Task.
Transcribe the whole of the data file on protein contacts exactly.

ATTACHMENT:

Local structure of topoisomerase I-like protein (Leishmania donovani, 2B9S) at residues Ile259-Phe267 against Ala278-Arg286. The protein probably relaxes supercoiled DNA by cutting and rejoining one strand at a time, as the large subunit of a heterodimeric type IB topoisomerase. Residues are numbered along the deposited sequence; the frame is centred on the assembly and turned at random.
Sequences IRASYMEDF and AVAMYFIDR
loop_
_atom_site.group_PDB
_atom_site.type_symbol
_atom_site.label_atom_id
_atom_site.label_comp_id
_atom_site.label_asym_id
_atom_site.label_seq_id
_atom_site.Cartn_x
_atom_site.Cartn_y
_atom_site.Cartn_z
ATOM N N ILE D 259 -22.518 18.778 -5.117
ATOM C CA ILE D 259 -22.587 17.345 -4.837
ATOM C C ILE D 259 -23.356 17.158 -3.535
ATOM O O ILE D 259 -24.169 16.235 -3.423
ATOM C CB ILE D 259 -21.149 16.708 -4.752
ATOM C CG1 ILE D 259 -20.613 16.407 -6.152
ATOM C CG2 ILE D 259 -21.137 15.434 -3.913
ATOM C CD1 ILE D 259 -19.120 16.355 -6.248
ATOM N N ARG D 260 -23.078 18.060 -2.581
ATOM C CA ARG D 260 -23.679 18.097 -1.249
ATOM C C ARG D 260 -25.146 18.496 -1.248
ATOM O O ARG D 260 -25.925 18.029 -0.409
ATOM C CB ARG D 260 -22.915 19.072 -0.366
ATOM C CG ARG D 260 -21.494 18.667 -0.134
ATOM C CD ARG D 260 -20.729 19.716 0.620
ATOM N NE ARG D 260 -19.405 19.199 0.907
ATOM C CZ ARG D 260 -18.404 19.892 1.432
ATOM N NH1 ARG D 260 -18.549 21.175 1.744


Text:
Local structure of topoisomerase I-like protein (Leishmania donovani, 2B9S) at residues Ile259-Phe267 against Ala278-Arg286. The protein probably relaxes supercoiled DNA by cutting and rejoining one strand at a time, as the large subunit of a heterodimeric type IB topoisomerase. Residues are numbered along the deposited sequence; the frame is centred on the assembly and turned at random.
Sequences IRASYMEDF and AVAMYFIDR
loop_
_atom_site.group_PDB
_atom_site.type_symbol
_atom_site.label_atom_id
_atom_site.label_comp_id
_atom_site.label_asym_id
_atom_site.label_seq_id
_atom_site.Cartn_x
_atom_site.Cartn_y
_atom_site.Cartn_z
ATOM N N ILE D 259 -22.518 18.778 -5.117
ATOM C CA ILE D 259 -22.587 17.345 -4.837
ATOM C C ILE D 259 -23.356 17.158 -3.535
ATOM O O ILE D 259 -24.169 16.235 -3.423
ATOM C CB ILE D 259 -21.149 16.708 -4.752
ATOM C CG1 ILE D 259 -20.613 16.407 -6.152
ATOM C CG2 ILE D 259 -21.137 15.434 -3.913
ATOM C CD1 ILE D 259 -19.120 16.355 -6.248
ATOM N N ARG D 260 -23.078 18.060 -2.581
ATOM C CA ARG D 260 -23.679 18.097 -1.249
ATOM C C ARG D 260 -25.146 18.496 -1.248
ATOM O O ARG D 260 -25.925 18.029 -0.409
ATOM C CB ARG D 260 -22.915 19.072 -0.366
ATOM C CG ARG D 260 -21.494 18.667 -0.134
ATOM C CD ARG D 260 -20.729 19.716 0.620
ATOM N NE ARG D 260 -19.405 19.199 0.907
ATOM C CZ ARG D 260 -18.404 19.892 1.432
ATOM N NH1 ARG D 260 -18.549 21.175 1.744